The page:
Until recently, rescuers would try to find victims by looking at aerial footage of a disaster area. But sifting through photos and video from drones is time-intensive, and it runs the risk of the victim dying before help arrives, said Robin Murphy, a professor of computer science and engineering at Texas A&M University.
AI permits computer programmers to write basic algorithms that can examine extensive footage and find missing people in less than 2 hours, Murphy said. The AI can even find piles of debris in flooded areas that may have trapped victims, she added.
In addition, AI algorithms can sift through social media sites, such as Twitter, to learn about missing people and disasters, Murphy said.
Finding flaws and attacks on computer code is a manual process, and it's typically a difficult one.
"Attackers can spend months or years developing [hacks]," said Michael Walker, a program manager with the Defense Advanced Research Projects Agency's (DARPA) Information Innovation Office. "Defenders must comprehend that attack and counter it in just minutes."
But AI appears to be up to the challenge. DARPA held its first Cyber Grand Challenge on Aug. 4 in Las Vegas, a competition won by Mayhem, a program created by the Pittsburgh-based startup ForAllSecure.
Walker described how the second-place team Xandra "discovered a new attack in binary code, figured out how it worked, reached out over a network [and] breached the defenses of one of its opponents, a system named Jima. And Jima detected that breach, offered a patch, decided to field it and ended the breach."
The entire episode took 15 minutes. "It all happened before any human being knew that flaw existed," Walker said. The attack happened on a small network, but Walker said he was confident that AI could one day patch bugs and respond to attacks online in the real world.
In a landmark event announced Thursday, researchers revealed that a paralyzed man's feelings of touch were restored with a mind-controlled robotic arm and brain chip implants. [Bionic Humans: Top 10 Technologies]
A 2004 car accident left the man, Nathan Copeland, with quadriplegia, meaning he couldn't feel or move his legs or lower arms, Live Science reported yesterday. At the Frontiers Conference, Dr. Michael Boninger, a professor in the Department of Physical Medicine and Rehabilitation at the University of Pittsburgh School of Medicine, explained how innovations allowed Copeland to feel sensation in his hand again.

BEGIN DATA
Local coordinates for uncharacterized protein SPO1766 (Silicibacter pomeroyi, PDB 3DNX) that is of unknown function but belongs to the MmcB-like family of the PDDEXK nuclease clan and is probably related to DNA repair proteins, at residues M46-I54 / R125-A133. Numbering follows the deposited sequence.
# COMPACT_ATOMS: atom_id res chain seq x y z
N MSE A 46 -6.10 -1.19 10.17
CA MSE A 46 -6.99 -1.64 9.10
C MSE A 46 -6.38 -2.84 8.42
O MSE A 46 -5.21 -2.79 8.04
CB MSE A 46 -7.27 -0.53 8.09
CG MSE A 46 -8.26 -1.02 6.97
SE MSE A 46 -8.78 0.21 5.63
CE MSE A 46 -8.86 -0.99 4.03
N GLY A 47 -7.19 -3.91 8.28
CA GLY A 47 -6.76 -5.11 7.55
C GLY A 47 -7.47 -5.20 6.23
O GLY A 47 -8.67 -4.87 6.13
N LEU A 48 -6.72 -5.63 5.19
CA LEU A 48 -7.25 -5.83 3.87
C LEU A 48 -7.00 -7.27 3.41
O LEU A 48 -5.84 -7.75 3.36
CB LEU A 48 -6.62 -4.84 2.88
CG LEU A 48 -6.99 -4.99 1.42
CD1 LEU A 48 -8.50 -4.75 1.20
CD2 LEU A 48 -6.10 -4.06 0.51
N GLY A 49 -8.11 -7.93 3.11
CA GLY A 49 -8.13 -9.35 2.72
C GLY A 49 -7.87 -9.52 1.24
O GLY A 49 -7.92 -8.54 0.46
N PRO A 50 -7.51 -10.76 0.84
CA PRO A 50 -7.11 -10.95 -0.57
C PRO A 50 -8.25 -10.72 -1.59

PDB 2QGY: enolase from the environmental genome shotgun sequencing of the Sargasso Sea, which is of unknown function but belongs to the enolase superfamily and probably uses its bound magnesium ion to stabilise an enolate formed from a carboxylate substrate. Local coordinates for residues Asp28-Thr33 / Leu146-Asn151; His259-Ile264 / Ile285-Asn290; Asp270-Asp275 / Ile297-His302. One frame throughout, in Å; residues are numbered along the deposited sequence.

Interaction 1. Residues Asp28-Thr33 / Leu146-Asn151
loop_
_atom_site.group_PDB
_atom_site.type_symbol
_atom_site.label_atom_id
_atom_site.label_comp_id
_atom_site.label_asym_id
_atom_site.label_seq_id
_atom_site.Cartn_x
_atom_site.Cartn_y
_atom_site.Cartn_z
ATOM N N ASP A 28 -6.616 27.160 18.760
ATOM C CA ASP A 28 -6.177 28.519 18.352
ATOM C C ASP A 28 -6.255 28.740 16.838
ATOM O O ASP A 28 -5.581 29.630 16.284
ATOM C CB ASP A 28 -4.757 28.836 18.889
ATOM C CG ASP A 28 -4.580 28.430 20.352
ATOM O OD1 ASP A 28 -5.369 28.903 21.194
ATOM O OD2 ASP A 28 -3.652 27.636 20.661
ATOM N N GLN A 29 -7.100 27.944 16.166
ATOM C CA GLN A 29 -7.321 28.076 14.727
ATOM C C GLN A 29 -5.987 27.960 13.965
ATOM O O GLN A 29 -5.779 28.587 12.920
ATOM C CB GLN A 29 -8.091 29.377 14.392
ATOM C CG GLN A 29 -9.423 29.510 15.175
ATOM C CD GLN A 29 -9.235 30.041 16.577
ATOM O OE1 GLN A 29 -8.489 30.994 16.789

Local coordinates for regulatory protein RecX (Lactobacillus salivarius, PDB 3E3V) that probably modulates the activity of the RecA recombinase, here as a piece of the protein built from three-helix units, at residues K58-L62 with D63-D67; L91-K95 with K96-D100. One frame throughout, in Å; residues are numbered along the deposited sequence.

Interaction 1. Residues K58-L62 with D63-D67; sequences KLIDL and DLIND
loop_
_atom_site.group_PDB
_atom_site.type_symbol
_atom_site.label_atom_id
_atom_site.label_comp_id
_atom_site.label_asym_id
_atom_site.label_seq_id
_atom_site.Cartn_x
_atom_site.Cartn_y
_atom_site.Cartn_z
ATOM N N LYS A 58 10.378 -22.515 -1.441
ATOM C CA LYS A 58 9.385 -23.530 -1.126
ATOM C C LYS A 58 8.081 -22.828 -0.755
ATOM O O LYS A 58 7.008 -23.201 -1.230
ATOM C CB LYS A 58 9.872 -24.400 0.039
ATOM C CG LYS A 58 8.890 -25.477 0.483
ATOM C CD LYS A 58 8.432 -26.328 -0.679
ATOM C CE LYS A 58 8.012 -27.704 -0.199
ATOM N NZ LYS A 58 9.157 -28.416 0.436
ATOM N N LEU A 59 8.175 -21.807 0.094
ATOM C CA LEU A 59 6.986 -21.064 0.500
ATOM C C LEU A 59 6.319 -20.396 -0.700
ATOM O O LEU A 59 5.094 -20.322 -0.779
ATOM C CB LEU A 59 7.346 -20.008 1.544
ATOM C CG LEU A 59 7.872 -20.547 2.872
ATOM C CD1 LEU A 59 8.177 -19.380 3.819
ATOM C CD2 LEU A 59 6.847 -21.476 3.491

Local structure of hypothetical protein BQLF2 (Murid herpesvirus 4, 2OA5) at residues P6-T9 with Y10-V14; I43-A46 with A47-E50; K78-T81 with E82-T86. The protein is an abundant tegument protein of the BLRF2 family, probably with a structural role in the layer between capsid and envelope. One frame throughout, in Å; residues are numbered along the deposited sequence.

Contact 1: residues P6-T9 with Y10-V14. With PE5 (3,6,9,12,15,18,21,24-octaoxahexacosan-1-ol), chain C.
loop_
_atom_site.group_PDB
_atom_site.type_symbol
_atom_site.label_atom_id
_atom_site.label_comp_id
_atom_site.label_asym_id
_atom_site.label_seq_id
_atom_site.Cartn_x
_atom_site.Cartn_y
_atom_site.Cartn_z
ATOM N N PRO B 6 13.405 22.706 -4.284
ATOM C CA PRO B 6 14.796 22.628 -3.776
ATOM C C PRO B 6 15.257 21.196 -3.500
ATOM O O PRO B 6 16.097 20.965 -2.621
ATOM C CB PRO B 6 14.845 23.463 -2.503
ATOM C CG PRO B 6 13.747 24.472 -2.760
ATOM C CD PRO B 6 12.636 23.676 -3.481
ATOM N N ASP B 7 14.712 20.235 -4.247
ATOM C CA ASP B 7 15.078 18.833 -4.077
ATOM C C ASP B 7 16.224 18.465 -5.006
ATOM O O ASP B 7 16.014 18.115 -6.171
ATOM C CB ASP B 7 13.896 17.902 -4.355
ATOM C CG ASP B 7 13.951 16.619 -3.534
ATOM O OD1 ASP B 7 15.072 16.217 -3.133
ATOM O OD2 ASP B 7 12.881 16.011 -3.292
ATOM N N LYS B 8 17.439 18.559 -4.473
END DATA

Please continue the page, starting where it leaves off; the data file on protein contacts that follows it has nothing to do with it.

Doctors implanted two small electronic chips into Copeland's brain — one in the sensory cortex, which controls touch, and the other in the motor cortex, which controls movement. During one trial, Copeland was able to control the robotic arm with his thoughts. Even more exciting, Boninger said, was that the man reported feeling the sensation of touch when the researchers touched the robotic hand.
Many challenges remain, including developing a system that has a long battery life and enables full sensation and movement for injured people, he said. "All of this will require AI and machine learning," Boninger said.
Original article on Live Science.
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Laura is the archaeology and Life's Little Mysteries editor at Live Science. She also reports on general science, including paleontology. Her work has appeared in The New York Times, Scholastic, Popular Science and Spectrum, a site on autism research. She has won multiple awards from the Society of Professional Journalists and the Washington Newspaper Publishers Association for her reporting at a weekly newspaper near Seattle. Laura holds a bachelor's degree in English literature and psychology from Washington University in St. Louis and a master's degree in science writing from NYU.